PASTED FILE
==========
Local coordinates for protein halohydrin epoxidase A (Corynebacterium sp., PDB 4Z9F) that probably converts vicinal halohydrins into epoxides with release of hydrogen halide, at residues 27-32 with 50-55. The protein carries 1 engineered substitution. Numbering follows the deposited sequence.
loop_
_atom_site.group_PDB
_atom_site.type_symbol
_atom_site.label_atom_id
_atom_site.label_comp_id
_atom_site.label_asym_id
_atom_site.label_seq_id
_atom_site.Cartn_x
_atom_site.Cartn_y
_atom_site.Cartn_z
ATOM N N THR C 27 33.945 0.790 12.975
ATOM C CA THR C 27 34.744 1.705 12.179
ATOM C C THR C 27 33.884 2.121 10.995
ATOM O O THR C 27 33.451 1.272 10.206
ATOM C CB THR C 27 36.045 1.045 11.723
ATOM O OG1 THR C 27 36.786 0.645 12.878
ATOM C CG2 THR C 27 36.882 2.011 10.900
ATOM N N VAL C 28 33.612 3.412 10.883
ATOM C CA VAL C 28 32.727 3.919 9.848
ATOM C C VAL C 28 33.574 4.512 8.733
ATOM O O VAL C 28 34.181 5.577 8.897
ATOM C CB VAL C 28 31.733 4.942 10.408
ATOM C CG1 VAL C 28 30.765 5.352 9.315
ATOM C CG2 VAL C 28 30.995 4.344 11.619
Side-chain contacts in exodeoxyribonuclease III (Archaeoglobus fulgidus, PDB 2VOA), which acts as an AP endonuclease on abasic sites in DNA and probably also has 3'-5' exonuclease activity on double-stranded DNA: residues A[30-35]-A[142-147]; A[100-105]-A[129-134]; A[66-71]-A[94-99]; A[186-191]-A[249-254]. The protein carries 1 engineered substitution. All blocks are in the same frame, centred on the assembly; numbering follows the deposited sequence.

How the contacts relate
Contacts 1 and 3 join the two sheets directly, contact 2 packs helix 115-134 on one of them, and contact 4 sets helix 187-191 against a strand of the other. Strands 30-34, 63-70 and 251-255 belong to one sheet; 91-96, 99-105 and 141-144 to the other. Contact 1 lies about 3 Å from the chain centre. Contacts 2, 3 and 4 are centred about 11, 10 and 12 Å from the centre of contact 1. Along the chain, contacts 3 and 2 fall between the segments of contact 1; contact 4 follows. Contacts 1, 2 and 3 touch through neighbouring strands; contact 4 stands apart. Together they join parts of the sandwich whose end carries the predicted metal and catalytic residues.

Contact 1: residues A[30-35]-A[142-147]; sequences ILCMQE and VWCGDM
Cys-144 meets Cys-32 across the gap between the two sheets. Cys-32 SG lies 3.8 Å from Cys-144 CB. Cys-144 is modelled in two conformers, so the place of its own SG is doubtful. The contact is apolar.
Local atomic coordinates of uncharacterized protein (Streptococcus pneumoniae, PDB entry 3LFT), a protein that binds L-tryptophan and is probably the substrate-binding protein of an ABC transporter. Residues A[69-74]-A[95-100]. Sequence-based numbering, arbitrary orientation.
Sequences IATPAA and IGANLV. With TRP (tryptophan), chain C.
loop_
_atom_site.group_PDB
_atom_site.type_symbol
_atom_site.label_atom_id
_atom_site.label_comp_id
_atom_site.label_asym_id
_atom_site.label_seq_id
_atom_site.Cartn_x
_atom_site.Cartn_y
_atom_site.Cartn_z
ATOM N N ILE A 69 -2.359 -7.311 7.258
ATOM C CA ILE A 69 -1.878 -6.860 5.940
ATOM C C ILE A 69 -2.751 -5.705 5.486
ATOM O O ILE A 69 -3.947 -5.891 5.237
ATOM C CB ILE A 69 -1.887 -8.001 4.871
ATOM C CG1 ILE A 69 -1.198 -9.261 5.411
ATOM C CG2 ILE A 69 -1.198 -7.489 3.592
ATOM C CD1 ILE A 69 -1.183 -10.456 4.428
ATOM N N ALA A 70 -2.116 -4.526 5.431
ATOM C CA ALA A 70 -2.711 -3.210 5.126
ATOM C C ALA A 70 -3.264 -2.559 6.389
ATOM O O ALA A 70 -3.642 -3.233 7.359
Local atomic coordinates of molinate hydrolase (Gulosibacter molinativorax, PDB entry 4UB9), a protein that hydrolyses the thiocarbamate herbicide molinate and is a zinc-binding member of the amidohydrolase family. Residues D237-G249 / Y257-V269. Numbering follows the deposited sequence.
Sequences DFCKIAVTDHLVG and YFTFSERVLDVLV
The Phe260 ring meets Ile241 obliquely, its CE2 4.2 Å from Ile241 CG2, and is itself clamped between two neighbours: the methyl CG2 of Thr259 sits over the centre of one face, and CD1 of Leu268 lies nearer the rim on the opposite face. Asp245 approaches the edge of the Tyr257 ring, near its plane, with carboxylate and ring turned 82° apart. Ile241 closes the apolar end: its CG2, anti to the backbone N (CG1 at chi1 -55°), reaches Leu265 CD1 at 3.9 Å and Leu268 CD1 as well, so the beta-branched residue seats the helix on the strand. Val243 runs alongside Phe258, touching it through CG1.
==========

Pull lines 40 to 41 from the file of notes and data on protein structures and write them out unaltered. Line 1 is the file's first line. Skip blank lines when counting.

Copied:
_atom_site.Cartn_x
_atom_site.Cartn_y